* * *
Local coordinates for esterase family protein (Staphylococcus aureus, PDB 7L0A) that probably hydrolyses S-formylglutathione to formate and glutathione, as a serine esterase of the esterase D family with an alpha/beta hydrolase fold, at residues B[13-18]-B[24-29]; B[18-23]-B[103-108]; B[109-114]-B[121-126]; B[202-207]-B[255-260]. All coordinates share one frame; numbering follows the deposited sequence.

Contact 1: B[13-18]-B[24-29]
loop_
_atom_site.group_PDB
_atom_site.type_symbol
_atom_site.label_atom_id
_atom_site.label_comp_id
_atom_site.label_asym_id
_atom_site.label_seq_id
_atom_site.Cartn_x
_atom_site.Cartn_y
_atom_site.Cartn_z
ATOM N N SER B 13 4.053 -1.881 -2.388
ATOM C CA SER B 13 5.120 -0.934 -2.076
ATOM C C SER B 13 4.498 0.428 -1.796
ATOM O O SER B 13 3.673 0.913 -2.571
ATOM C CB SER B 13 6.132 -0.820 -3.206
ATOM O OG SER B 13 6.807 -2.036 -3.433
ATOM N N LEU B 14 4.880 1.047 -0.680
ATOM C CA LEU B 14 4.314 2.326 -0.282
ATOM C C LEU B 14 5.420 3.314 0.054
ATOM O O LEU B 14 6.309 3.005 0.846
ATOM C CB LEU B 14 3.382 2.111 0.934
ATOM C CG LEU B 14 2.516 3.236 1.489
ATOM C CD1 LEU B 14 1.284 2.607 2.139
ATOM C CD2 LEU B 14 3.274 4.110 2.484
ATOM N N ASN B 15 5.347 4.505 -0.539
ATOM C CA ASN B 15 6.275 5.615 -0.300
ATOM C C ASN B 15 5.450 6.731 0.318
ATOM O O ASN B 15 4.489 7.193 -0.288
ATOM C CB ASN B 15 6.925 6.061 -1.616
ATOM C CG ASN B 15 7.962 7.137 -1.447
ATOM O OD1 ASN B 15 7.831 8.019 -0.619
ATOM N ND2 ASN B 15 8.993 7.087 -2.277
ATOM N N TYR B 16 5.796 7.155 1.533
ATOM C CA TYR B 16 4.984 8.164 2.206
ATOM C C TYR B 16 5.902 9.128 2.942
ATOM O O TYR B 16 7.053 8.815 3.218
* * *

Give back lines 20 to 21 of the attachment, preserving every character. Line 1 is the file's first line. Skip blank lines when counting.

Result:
ATOM C CA LEU B 14 4.314 2.326 -0.282
ATOM C C LEU B 14 5.420 3.314 0.054